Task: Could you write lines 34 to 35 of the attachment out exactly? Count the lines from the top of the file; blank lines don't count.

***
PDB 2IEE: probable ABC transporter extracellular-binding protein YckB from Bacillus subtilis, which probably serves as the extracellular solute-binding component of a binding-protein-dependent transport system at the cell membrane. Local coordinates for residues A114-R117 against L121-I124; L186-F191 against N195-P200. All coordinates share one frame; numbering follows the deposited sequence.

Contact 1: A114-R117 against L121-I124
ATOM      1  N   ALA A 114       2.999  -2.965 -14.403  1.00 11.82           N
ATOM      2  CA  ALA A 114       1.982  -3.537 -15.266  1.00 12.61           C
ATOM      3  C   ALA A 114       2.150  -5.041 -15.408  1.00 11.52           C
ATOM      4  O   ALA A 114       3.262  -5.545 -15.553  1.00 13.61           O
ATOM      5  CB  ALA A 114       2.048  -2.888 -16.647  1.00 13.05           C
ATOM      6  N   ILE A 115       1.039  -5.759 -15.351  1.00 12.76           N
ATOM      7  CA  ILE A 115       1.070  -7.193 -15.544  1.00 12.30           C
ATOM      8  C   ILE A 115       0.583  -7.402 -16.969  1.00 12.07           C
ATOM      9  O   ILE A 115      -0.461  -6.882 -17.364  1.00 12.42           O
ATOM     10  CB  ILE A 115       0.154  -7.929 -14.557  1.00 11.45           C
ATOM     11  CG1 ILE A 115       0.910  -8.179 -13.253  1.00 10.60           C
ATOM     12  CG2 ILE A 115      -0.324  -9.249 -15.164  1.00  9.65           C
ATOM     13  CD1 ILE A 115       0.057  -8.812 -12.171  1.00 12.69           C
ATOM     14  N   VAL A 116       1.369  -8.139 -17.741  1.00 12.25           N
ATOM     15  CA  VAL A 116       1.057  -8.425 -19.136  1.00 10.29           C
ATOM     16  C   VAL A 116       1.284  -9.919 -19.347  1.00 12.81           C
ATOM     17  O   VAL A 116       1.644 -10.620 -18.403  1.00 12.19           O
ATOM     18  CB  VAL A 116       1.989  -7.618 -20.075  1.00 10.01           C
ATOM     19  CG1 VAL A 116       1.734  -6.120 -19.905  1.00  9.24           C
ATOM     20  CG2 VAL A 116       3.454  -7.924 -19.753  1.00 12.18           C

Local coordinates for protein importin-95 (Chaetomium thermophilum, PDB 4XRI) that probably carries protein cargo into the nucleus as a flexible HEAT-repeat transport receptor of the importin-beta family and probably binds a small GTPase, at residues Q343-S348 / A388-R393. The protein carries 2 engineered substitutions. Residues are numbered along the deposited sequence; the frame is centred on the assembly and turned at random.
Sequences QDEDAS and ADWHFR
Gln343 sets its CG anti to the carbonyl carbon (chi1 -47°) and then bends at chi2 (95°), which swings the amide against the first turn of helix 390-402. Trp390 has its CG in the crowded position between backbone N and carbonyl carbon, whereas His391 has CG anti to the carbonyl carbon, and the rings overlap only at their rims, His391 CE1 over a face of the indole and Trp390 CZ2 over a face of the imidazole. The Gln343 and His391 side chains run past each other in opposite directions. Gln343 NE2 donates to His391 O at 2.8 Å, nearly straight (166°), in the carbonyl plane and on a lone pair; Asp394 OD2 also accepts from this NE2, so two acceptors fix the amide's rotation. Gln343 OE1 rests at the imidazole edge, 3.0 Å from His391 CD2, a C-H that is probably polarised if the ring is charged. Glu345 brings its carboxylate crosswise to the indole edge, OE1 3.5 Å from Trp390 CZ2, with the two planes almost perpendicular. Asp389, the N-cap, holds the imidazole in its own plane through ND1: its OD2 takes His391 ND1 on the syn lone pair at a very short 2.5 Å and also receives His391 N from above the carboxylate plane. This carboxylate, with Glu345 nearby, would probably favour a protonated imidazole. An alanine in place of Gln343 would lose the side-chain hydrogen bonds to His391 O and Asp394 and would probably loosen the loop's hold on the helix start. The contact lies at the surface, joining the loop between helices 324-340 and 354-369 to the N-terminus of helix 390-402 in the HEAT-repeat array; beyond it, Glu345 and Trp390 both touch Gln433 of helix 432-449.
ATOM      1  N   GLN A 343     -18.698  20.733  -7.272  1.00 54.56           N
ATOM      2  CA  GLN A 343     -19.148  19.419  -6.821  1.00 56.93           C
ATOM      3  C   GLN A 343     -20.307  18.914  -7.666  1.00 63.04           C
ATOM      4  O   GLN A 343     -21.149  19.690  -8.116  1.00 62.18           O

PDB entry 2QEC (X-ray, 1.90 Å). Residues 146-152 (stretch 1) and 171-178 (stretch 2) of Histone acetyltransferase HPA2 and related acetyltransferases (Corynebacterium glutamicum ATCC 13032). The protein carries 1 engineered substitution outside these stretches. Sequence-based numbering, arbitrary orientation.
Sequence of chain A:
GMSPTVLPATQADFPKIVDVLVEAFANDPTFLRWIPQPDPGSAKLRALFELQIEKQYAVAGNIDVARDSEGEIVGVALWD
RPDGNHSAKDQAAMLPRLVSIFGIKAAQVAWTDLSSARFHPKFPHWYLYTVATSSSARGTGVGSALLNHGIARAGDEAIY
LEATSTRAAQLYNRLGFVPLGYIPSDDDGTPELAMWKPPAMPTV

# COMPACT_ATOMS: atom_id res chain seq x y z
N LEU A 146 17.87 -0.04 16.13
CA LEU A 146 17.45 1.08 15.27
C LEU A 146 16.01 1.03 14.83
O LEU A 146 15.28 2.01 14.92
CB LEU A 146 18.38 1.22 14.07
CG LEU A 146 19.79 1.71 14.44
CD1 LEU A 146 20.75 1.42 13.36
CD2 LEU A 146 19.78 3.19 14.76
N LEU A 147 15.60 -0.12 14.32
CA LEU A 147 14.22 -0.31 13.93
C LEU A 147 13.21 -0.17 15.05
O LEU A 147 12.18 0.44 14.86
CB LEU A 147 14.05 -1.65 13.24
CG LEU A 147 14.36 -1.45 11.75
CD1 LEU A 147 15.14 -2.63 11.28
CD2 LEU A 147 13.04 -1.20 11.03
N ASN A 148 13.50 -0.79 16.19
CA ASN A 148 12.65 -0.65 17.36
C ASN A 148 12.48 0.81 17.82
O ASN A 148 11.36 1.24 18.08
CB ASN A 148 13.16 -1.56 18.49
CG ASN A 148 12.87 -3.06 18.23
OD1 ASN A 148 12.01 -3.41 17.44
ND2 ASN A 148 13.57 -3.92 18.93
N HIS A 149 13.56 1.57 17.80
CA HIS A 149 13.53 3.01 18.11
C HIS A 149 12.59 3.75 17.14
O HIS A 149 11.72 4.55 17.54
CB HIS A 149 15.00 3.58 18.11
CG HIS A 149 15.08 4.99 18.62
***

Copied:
LEATSTRAAQLYNRLGFVPLGYIPSDDDGTPELAMWKPPAMPTV

# COMPACT_ATOMS: atom_id res chain seq x y z